We know that a head injury may result in a concussion.  Typical symptoms of a mild concussion may include headache, vomiting, sensitivity to light and noise, mental confusion, crankiness or irritability, loss of attention, and loss of short-term memory.

We used to think that the severity of the head injury could predict the likelihood and severity of a concussion.  But it turns out that the symptoms of a concussion can’t be predicted by the apparent severity of the blow to the head, or by the initial symptoms.  Blows to the head which appear minor can result in dramatic symptoms that may last for weeks or even months.  (I’ve also noticed that my patients who have shown symptoms of ADHD seem also to have worse symptoms of concussion.)


How long should kids with a concussion be restricted from school and homework?  There are multiple, sometimes conflicting guidelines; this is not surprising since research is sparse.  Here are my general guidelines; I advise a stepwise approach.

  1. Adequate sleep is essential, including a reasonably early bedtime.  Late bedtimes and lack of sleep usually delays the resolution of symptoms.
  2. The child should drink and eat adequately; sufficient fluids is important.
  3. Overstimulation from TV and “screen time” should be avoided.  TV (including video games, movies, cell phone games etc.) should be avoided until the headache has resolved.
  4. It is ok for the child to read or listen to music, until the headache worsens to prevent it. 
  5. Visits from friends are ok, as the child tolerates.  Text messaging and phone chats are also ok, up to an hour before bed time.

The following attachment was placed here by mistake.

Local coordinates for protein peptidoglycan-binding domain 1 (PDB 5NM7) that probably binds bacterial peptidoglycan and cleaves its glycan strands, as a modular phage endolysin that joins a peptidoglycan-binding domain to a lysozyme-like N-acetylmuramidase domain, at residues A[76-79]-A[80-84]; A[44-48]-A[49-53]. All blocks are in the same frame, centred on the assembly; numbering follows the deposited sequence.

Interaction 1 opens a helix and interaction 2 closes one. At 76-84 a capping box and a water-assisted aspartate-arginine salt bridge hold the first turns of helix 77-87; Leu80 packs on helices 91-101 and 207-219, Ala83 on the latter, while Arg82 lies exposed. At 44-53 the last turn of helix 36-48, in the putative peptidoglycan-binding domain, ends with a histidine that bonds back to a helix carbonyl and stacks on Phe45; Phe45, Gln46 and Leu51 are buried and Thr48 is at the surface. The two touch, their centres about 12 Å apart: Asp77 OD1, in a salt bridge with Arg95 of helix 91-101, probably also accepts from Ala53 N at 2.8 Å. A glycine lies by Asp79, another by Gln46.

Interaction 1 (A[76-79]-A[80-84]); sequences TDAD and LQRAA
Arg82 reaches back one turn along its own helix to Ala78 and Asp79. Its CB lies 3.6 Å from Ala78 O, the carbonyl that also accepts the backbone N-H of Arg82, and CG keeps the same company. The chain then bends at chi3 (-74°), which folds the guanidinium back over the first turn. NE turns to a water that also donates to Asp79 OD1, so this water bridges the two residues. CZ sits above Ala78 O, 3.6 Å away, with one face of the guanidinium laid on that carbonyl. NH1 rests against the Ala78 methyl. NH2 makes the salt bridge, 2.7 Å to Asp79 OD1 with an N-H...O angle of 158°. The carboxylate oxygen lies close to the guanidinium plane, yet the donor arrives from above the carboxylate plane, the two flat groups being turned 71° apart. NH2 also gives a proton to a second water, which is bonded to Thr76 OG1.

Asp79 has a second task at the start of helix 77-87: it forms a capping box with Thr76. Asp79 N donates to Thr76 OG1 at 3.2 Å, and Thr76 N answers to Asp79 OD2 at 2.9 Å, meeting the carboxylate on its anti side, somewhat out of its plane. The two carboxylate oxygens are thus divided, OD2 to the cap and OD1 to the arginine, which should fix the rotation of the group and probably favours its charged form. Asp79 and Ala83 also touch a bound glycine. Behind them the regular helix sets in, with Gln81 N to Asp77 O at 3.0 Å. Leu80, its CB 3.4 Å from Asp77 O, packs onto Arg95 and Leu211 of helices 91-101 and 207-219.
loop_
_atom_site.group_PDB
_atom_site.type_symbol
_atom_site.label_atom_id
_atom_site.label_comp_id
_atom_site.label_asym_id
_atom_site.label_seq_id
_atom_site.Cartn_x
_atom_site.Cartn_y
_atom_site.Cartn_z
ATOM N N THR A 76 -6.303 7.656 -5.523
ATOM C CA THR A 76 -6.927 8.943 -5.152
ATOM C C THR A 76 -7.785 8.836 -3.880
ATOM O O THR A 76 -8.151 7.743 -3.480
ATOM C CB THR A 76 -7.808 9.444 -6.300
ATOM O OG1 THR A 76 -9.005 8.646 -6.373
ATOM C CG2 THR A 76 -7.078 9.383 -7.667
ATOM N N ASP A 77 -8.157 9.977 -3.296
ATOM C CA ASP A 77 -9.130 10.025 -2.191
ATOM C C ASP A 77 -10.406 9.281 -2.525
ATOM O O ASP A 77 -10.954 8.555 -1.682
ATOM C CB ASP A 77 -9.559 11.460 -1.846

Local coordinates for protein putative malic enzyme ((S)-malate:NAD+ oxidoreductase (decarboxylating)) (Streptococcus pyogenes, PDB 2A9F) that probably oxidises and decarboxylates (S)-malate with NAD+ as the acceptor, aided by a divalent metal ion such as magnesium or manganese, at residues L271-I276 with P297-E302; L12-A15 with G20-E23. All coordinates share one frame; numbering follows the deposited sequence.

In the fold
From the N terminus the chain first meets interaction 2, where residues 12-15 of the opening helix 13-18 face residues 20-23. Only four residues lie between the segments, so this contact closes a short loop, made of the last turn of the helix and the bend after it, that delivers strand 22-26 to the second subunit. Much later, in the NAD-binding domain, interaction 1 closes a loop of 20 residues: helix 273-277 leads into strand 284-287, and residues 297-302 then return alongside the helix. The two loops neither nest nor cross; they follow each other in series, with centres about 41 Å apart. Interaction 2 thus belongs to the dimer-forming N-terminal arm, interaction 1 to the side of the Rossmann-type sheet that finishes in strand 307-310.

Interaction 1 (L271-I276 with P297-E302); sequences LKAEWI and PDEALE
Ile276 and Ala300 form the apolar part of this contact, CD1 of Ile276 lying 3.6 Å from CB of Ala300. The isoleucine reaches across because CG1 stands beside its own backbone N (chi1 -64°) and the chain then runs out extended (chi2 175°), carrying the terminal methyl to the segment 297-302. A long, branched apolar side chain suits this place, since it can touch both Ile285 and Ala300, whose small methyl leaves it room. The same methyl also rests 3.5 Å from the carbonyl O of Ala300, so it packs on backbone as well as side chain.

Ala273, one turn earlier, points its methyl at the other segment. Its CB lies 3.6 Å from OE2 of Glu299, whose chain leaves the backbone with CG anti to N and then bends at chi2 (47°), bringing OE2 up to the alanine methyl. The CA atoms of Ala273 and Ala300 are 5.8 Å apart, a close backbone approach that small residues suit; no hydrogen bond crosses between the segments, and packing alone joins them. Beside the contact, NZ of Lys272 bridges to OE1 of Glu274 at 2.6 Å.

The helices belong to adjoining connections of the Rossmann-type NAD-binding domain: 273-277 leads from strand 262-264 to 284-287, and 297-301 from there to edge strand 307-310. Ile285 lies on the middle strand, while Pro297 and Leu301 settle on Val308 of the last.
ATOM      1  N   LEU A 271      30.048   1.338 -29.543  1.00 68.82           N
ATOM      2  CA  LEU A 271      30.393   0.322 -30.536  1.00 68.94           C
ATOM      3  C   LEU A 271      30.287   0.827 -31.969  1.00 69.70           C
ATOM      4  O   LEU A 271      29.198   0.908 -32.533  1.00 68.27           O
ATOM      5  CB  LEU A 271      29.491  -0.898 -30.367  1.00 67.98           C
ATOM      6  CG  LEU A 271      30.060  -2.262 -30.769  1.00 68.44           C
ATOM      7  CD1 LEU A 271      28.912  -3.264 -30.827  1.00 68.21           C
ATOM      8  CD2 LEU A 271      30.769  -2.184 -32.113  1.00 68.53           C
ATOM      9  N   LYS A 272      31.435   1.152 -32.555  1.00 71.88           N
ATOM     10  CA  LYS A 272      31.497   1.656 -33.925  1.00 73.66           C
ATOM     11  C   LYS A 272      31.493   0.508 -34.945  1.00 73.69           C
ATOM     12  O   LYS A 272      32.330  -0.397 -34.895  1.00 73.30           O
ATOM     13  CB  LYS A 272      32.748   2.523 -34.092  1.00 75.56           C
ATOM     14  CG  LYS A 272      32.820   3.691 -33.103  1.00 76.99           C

6. Once a child can read without severe symptoms, they may attempt homework, up to the point that the headache worsens to prevent it.  Computer use is permitted only to do homework.
  7. Once a child can read and do homework at home without severe symptoms, then she may attempt a partial or complete return to school.

I don’t think it’s necessary for a child to refrain from all activity until all symptoms have resolved; there is some evidence that concussion symptoms are not worsened by a child attempting more cognitive activity.  You may allow a child to attempt reading, schoolwork or attending school if the headache and other symptoms are not severe.  Usually you can trust the child to stop activity if he or she feels worse.


How long should a child refrain from sports?  Again, there are multiple, often conflicting guidelines.

A fundamental rule is that the child should not take part in any activity that might risk a second head injury for a week or two AFTER the resolution of all concussion symptoms.  (A second head injury, if sustained before all the symptoms of the first concussion has resolved, is known to result in more severe and longer-lasting symptoms.)


Beyond this, a stepwise approach is usually best.  Here are some general guidelines.

  1. If desired and if tolerated, the child may attend team practices for the social exposure and to keep up with the coach’s instructions and team plans, and may even “suit up” if desired.  But the child should not participate in any athletic activity that would risk a second head impact while concussion symptoms are still evident.
  2. Once the child’s symptoms have begun to improve, the child may participate in some light aerobic exercise, such as walking or swimming.
  3. If this is tolerated, then the child may try increasing aerobic exercise.
  4. Vigorous activity such as running or weight lifting should be avoided until all concussion symptoms have generally abated, unless otherwise instructed by the doctor or health professional.
  5. Once the child can tolerate vigorous exercise, then he or she may try (progressively, in order, as tolerated):
  • Sport-specific solo ball handling (avoiding head contact), then
  • Full contact practice, then
  • Full return to play.

This progression of activity should be monitored by your health professional.  If at any point the child’s concussion symptoms worsen, the level of activity should be decreased immediately.

Keep in mind that these general guidelines must be tempered with “common sense” and by the health professional’s instructions.  If you’re not sure, please ask!

At any point, a consultation with a neurologist, concussion specialist, sports physician, or concussion clinic may be warranted.  Keep in mind that there may be a long wait to obtain an appointment with a specialist.